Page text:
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Visual Communication

Book Description

Visual Communication incorporates contextual essays that explore how cultural theory can be applied to the real-world practice of graphic design, and are discussed by designers such as Neville Brody, Michael Bierut and Joan Farrer. This title helps students to develop sound critical judgment and informed strategies for the conception of new ideas that accurately reflect the current zeitgeist. All arts graduates study cultural theory as a part of their degree courses. This title is a companion guide to this theory; it has been edited to fit broadly into the diverse curricula of art schools and colleges around the world and is tailored for course adoptions.

Table of Contents

  1. Cover
  2. Title page
  3. Copyright
  4. Visual Communication
  5. Contents
  6. How to use this book
  7. The Theory/Foreword: Isn’t design simply all about ‘the visual’?
  8. The Practice/Foreword
  9. Aims of chapter 1-Communication
    1. The Theory Introduction
    2. Even natural processeshave explanations
    3. Communication as a process
    4. Three types ofcommunication problem
    5. Client, designer and audience
    6. Describing audiences
    7. Noise, redundancy and entropy
    8. Semiotics
    9. The problem with theprocess model
    10. Semiotics in practice
    11. Semiotics in theory
    12. Polysemy
    13. The death of the author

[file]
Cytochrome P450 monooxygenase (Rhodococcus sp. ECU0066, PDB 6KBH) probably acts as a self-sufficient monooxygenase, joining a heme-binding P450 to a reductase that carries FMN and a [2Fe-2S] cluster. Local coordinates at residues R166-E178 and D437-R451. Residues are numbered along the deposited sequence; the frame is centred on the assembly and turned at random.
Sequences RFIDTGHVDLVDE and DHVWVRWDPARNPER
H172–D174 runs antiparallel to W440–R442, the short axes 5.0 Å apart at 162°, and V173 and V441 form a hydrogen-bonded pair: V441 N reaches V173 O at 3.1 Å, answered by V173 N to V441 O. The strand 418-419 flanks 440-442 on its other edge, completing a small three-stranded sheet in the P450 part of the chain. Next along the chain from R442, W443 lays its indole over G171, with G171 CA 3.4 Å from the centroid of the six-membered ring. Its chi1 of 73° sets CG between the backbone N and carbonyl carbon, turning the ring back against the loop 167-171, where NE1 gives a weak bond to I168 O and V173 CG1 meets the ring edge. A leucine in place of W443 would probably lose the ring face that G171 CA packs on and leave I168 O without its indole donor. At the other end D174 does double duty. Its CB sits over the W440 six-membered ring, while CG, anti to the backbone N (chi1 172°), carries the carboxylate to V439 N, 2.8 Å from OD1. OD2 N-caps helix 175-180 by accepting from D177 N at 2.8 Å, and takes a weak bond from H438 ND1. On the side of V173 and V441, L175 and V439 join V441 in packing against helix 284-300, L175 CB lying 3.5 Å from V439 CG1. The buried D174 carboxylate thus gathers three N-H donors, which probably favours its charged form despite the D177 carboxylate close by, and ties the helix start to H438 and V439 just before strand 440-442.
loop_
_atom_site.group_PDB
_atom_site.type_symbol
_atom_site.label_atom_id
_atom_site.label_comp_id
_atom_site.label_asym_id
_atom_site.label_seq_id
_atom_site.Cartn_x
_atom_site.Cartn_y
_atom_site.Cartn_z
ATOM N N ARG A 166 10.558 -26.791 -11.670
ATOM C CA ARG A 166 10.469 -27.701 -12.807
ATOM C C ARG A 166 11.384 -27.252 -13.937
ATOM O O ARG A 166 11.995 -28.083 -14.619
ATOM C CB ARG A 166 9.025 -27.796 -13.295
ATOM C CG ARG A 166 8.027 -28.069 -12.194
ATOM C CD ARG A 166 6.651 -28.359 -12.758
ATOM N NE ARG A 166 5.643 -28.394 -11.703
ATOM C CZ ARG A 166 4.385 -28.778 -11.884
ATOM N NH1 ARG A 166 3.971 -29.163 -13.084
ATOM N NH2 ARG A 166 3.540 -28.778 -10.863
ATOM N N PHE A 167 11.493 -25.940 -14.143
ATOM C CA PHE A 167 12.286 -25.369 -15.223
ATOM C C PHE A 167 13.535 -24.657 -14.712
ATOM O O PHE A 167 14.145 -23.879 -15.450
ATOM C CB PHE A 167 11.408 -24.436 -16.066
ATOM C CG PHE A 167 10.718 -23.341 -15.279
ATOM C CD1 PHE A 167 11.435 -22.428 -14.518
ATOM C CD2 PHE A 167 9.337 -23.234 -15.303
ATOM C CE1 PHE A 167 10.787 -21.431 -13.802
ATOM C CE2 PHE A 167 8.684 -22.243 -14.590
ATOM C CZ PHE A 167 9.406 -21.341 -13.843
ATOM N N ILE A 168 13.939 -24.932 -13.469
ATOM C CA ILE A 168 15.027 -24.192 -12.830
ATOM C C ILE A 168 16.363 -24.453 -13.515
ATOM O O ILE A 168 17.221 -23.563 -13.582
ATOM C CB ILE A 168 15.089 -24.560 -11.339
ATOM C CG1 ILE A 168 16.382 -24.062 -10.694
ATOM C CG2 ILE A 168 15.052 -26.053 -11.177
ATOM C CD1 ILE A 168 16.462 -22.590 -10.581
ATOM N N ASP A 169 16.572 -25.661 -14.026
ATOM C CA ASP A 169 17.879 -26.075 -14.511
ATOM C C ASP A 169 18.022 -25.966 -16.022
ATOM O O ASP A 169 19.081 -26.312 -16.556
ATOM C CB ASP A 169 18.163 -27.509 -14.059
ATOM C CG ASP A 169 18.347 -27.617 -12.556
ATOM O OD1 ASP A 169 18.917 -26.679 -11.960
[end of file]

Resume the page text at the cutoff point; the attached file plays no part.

14. All design is political:part one
    15. Ideology – them and us
    16. Afterword
    17. No more rules?
    18. The Practice Introduction
    19. The practitioners
    20. Neville Brody
    21. Michael Bierut
    22. Questions in summary
  10. Aims of chapter 2-Culture
    1. The Theory Introduction
    2. Everyday visual communication
    3. What is culture?
    4. Critiques of mass culture
    5. Designing desire – how advertisers use signs
    6. Mass culture and meaning
    7. All design is political:part two
    8. Hegemony
    9. Cultural consumption – as visual communication
    10. Style and identity
    11. The home front
    12. The wardrobe
    13. Afterword
    14. ‘Meaningful’ is not thesame as ‘full of meaning’...
    15. The Practice Introduction
    16. The practitioners
    17. Joan Farrer
    18. Shin Azumiand Tomoko Azumi
    19. Questions in summary
  11. Aims of chapter 3-Conflict
    1. The Theory Introduction
    2. Form versus function: Styling as communication
    3. All design is political:part three
    4. Design for the real world
    5. The political economy of signs
    6. The political designer
    7. Culture jamming
    8. Commercial reality
    9. Design under threat?
    10. We’re all designers now!
    11. The Mac generation
    12. No: more rules
    13. The field of cultural production
    14. Is design art?
    15. Circular logic
    16. Afterword
    17. Beneath the surface
    18. The Practice Introduction
    19. The practitioners
    20. Erik Spiekermann
    21. Emmi Salonen
    22. Questions in summary
  12. Design/photography biographies
  13. Bibliography
  14. Index
  15. Credits
  16. Back Cover